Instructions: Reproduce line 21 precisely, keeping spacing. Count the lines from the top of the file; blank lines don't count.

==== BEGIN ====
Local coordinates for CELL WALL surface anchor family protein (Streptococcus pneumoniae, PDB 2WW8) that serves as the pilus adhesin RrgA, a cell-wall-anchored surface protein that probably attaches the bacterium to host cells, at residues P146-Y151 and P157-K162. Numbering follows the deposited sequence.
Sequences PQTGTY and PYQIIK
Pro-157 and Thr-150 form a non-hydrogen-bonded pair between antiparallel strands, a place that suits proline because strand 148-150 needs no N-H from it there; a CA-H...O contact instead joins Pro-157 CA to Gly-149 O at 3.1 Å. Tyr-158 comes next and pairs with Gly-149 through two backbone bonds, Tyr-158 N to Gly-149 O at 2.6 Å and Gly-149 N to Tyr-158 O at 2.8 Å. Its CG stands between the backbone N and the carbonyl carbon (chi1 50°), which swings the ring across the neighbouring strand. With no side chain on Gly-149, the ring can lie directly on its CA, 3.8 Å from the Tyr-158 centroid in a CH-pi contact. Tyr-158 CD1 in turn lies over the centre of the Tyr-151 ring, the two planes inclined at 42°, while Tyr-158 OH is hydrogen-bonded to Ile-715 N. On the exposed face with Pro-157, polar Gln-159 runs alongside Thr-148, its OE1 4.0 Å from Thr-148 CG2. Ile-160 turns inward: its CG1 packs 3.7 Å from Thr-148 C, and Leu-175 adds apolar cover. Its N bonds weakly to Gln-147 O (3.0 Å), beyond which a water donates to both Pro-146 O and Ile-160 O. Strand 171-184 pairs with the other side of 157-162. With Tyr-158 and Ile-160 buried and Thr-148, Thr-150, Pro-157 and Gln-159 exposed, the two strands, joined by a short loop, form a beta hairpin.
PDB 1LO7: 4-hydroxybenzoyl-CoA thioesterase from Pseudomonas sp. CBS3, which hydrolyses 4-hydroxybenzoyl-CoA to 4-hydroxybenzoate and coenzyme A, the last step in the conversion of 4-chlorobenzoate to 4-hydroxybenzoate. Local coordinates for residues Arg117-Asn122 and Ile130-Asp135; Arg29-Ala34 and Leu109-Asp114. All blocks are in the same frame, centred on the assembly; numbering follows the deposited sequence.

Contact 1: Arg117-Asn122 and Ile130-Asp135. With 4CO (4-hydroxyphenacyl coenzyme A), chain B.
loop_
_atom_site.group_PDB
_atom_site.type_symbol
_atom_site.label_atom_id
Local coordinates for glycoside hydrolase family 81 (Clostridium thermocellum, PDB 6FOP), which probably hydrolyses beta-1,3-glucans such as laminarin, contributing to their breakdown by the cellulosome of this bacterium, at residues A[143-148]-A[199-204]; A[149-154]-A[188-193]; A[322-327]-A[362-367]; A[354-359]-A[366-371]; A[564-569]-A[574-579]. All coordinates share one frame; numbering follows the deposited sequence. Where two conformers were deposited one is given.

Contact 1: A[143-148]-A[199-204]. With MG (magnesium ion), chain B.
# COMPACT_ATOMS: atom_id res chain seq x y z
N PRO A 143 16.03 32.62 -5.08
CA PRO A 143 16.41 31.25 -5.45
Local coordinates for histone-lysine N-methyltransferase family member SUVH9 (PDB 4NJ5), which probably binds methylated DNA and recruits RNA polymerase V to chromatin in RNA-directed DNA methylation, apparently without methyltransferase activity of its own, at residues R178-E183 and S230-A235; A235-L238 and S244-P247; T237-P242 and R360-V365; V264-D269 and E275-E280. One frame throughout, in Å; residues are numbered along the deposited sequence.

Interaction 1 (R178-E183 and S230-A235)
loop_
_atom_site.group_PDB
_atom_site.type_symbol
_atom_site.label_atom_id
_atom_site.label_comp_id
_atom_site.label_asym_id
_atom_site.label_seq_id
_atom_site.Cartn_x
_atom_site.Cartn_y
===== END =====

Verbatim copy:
_atom_site.label_comp_id